529 plans are designed to help save for the future education costs of a single beneficiary. However, the 529 plan account owner may change the beneficiary to a qualifying family member of the current beneficiary at any time without tax consequences by completing a form on the 529 plan’s website.
Can a 529 plan have more than one beneficiary?
A 529 plan can have only one beneficiary. Distributions must be used to pay for qualified education expenses incurred by the designated beneficiary. Non-qualified distributions are subject to income tax and a 10% penalty on the earnings portion of the withdrawal, plus a possible recapture of state income tax breaks attributable to the non-qualified distribution.
Families with more than one child may use a single 529 plan to save for college, but they can take qualified distributions for only one child at a time. After they are finished paying for college for the first child, the parents should change the 529 plan beneficiary to the next child attending college.
Grandchildren, nieces, nephews or anyone else with future education costs may be also named as a designated 529 plan beneficiary. Sometimes it makes sense for the 529 plan account owner and the beneficiary to be the same person, such as when an adult is saving for their own graduate school or when an expecting parent wants to start saving for college before their child is born.
Parents may change a 529 plan beneficiary if the original beneficiary decides not to go to college or has leftover funds in the 529 plan account after graduation.
Do you have to pay taxes if you change a 529 plan beneficiary?
There are no tax consequences or penalties when a 529 plan beneficiary is changed to a member of the beneficiary’s family. Qualified family members include the beneficiary’s:
- Son, daughter, stepchild, foster child, adopted child or a descendent
- Son-in-law, daughter-in-law
- Siblings or step-siblings
- Brother-in-law, sister-in-law
- Father-in-law, mother-in-law
- Father or mother or ancestor of either, stepmother, stepfather
- Aunt, uncle or their spouse
- Niece, nephew or their spouse
- First cousin or their spouse
How to change a 529 plan beneficiary
Beneficiary change forms can be found on a 529 plan’s website. Depending on the 529 plan, the beneficiary change form may be completed online or printed and submitted by mail. To complete a beneficiary change request, the 529 plan account owner will need to provide:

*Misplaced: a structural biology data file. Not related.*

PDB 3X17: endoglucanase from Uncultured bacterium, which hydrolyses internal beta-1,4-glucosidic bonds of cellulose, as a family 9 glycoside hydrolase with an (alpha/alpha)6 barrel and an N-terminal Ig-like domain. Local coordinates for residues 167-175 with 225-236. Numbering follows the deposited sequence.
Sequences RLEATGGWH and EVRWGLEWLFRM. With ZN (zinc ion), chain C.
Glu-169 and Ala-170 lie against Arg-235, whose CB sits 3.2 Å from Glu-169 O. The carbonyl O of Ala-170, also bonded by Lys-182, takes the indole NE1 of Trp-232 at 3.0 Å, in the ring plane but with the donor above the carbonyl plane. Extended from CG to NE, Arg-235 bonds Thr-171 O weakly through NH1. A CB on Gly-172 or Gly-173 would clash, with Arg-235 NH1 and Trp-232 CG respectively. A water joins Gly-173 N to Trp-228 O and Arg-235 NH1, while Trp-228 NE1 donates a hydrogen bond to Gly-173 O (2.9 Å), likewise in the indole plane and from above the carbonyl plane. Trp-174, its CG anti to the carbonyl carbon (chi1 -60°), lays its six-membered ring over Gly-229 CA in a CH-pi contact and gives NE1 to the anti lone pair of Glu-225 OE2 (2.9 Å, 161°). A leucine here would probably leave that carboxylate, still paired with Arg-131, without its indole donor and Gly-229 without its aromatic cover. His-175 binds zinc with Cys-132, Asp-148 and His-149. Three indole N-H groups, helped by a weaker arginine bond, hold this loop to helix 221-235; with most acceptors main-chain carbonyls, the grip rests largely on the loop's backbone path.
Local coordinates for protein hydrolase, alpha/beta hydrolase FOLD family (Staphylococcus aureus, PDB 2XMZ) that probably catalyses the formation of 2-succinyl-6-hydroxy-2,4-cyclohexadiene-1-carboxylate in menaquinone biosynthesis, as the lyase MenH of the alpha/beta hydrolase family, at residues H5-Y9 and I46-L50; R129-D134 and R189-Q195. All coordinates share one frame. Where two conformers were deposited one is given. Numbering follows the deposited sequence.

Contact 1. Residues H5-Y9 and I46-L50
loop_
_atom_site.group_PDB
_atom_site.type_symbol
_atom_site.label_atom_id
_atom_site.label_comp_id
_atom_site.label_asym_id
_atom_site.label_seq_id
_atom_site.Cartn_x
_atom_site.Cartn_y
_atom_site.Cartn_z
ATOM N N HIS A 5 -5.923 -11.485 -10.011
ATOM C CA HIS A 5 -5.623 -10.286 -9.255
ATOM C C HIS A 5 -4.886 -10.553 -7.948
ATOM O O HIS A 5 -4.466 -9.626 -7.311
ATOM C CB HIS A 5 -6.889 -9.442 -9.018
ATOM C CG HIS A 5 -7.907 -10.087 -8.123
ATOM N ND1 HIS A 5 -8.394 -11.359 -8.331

- 529 plan account number
- 529 plan account owner’s name and telephone number
- Current beneficiary’s name and Social Security Number (SSN) or Individual Taxpayer Identification Number (ITIN)
- New beneficiary’s name and Social Security Number (SSN) or Individual Taxpayer Identification Number (ITIN)
- The amount of the funds to be transferred to the new beneficiary
- Investment allocation instructions
- Signature of the 529 plan account owner or trustee authorizing the beneficiary change
If the beneficiary has undergone a name change, the account owner should provide the 529 plan with a copy of the court order changing the beneficiary’s name. Alternately, the 529 plan account owner can use the beneficiary change form to change the beneficiary’s name.
Changing the 529 plan investment selection
529 plan account owners may choose to select new investment allocations when changing the 529 plan beneficiary. For example, parents who use an age-based investment allocation to save for a child and later change the beneficiary to a younger child should consider adjusting the investment allocation based on the new beneficiary’s age.
If the new 529 plan beneficiary will be using the funds to pay for K-12 education, parents should consider investing the funds in a target portfolio. Target portfolios do not adjust allocations based on the beneficiary’s age, but rather consist on a mix of stocks and bonds based on a desired level of risk (conservative, moderate, aggressive).
Investment allocation instructions are included on the beneficiary change form. The 529 plan account owner may select a percentage of funds to allocate to each investment portfolio the 529 plan offers.
Normally, 529 plan account owners can make only two investment changes per calendar year, but there is an exception when the investment change is requested with a beneficiary change.
A good place to start